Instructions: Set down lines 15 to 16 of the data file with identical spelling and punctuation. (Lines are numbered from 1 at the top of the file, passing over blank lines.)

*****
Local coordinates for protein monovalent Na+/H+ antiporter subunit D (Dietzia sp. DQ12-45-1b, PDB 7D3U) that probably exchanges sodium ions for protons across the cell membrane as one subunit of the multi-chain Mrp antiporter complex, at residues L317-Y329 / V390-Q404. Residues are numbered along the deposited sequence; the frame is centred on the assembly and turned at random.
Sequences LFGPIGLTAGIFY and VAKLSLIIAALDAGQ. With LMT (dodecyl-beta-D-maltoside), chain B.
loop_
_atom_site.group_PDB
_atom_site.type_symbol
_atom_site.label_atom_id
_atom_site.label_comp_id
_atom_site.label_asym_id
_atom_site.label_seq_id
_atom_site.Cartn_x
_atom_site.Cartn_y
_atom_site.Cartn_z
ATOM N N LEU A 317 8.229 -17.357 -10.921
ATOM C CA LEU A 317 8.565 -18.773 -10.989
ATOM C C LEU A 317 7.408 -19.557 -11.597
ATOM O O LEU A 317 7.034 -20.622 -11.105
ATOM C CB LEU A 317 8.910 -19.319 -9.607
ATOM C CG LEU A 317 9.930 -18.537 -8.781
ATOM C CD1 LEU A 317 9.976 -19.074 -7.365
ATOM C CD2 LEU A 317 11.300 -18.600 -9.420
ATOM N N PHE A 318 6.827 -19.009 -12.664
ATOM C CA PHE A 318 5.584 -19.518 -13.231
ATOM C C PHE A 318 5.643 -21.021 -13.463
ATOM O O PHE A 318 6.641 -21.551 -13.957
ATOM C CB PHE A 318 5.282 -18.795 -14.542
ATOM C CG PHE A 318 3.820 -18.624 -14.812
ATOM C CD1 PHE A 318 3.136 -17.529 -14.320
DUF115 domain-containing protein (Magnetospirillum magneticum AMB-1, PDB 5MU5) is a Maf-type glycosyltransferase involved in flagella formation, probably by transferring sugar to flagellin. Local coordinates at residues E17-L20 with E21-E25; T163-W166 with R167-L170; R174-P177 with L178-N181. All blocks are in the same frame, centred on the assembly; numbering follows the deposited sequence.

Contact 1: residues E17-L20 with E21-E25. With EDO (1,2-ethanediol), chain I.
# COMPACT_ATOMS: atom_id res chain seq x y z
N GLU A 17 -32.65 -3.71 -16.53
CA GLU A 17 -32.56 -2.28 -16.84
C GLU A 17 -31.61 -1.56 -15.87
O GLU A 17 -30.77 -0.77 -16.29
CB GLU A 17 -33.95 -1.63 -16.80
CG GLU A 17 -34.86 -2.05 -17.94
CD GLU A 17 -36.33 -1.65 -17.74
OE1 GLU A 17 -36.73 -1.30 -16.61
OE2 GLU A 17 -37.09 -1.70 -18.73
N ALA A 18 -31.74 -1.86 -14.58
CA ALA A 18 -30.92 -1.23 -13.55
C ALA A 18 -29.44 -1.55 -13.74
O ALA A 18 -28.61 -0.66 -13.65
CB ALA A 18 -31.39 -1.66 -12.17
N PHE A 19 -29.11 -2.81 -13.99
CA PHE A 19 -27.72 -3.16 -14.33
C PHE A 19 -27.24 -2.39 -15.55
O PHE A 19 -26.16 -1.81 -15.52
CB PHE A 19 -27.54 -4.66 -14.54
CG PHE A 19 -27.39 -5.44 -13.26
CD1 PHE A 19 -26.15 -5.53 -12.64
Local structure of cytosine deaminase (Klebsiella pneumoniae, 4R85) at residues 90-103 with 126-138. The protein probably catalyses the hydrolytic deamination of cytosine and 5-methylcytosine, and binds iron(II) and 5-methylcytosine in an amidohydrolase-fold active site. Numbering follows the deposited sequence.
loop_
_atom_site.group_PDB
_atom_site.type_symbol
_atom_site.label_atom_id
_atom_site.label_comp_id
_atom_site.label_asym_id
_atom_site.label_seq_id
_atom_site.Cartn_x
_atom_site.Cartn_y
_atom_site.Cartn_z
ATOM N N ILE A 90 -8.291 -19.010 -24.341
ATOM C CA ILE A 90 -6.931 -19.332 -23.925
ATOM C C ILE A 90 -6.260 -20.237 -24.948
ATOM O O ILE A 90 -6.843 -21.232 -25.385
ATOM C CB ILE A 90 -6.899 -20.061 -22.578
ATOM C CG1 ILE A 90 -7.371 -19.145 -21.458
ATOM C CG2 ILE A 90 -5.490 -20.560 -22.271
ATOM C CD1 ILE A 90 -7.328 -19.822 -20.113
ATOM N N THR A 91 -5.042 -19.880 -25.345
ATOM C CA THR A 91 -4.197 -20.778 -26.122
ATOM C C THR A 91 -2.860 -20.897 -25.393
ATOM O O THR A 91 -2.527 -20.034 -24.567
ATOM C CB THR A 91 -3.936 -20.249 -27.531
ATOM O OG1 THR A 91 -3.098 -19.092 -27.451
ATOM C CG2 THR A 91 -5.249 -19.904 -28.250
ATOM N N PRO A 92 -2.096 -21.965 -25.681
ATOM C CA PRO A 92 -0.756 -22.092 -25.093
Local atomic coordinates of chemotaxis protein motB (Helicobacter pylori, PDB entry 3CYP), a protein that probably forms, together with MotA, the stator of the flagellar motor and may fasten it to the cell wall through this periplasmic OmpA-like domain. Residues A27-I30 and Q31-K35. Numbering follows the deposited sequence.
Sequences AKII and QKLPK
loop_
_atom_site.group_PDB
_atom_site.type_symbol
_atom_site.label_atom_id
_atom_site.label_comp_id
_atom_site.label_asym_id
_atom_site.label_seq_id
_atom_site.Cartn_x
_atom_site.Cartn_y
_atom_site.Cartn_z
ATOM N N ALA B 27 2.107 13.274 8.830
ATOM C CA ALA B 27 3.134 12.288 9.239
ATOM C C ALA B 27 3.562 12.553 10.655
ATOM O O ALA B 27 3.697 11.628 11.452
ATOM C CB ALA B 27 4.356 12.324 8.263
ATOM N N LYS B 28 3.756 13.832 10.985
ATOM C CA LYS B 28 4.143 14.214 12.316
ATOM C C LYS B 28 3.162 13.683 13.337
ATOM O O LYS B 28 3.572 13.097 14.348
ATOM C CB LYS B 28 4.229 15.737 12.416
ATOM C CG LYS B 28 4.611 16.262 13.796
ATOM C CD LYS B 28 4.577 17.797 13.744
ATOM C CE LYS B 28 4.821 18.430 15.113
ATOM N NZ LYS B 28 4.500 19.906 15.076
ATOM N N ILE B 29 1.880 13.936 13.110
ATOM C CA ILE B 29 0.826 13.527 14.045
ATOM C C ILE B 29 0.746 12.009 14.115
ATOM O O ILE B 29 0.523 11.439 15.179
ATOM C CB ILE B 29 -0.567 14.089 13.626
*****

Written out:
ATOM C C LEU A 317 7.408 -19.557 -11.597
ATOM O O LEU A 317 7.034 -20.622 -11.105